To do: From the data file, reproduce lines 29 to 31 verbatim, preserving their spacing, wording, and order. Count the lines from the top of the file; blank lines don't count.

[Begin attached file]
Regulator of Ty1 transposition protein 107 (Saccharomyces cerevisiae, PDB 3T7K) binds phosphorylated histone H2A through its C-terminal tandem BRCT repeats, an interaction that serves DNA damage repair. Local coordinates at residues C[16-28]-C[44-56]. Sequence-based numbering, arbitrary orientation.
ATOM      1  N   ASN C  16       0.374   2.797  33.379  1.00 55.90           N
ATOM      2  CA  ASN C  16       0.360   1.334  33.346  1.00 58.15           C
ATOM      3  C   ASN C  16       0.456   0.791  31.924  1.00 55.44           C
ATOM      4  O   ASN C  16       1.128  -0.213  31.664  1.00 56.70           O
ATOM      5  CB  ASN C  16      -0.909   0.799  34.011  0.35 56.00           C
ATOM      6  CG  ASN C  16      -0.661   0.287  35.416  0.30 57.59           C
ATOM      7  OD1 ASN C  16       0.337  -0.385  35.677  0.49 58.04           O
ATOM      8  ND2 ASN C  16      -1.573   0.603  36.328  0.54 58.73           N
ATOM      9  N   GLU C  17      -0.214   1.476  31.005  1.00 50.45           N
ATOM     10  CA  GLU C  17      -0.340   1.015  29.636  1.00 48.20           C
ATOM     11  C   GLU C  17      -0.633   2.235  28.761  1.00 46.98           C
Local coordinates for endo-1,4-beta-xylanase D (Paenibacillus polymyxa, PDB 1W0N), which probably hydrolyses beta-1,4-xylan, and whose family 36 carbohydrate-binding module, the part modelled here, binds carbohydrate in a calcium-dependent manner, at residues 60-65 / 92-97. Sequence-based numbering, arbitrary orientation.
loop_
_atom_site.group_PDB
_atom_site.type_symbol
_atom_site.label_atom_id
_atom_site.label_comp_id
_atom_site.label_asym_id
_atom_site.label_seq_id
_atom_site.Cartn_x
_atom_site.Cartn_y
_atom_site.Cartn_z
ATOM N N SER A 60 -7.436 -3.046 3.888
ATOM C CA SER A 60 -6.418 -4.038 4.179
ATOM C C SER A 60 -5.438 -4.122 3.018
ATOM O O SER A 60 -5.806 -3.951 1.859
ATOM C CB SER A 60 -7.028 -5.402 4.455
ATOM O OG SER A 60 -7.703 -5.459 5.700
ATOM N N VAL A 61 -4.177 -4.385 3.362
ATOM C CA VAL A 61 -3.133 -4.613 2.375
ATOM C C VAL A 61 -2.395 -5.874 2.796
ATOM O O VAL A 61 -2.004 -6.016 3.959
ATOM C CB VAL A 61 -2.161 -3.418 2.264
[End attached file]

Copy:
ATOM O OG SER A 60 -7.703 -5.459 5.700
ATOM N N VAL A 61 -4.177 -4.385 3.362
ATOM C CA VAL A 61 -3.133 -4.613 2.375